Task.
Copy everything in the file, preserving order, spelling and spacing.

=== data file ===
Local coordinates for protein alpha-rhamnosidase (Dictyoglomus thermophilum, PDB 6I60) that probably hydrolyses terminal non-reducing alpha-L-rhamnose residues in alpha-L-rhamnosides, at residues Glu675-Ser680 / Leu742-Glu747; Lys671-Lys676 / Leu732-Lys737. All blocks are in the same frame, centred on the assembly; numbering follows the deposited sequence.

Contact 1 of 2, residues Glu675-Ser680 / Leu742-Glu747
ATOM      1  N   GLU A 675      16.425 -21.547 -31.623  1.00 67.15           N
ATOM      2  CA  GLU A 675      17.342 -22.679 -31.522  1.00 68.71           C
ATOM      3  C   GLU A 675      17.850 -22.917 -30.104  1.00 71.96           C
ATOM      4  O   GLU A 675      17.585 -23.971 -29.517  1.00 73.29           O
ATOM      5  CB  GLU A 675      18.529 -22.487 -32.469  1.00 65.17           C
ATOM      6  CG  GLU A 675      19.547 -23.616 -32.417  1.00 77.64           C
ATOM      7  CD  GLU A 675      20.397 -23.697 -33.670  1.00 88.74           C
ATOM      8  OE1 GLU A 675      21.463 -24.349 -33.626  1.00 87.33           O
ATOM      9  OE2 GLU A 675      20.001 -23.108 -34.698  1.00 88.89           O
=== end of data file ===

Local coordinates for protein alpha-rhamnosidase (Dictyoglomus thermophilum, PDB 6I60) that probably hydrolyses terminal non-reducing alpha-L-rhamnose residues in alpha-L-rhamnosides, at residues Glu675-Ser680 / Leu742-Glu747; Lys671-Lys676 / Leu732-Lys737. All blocks are in the same frame, centred on the assembly; numbering follows the deposited sequence.

Contact 1 of 2, residues Glu675-Ser680 / Leu742-Glu747
ATOM      1  N   GLU A 675      16.425 -21.547 -31.623  1.00 67.15           N
ATOM      2  CA  GLU A 675      17.342 -22.679 -31.522  1.00 68.71           C
ATOM      3  C   GLU A 675      17.850 -22.917 -30.104  1.00 71.96           C
ATOM      4  O   GLU A 675      17.585 -23.971 -29.517  1.00 73.29           O
ATOM      5  CB  GLU A 675      18.529 -22.487 -32.469  1.00 65.17           C
ATOM      6  CG  GLU A 675      19.547 -23.616 -32.417  1.00 77.64           C
ATOM      7  CD  GLU A 675      20.397 -23.697 -33.670  1.00 88.74           C
ATOM      8  OE1 GLU A 675      21.463 -24.349 -33.626  1.00 87.33           O
ATOM      9  OE2 GLU A 675      20.001 -23.108 -34.698  1.00 88.89           O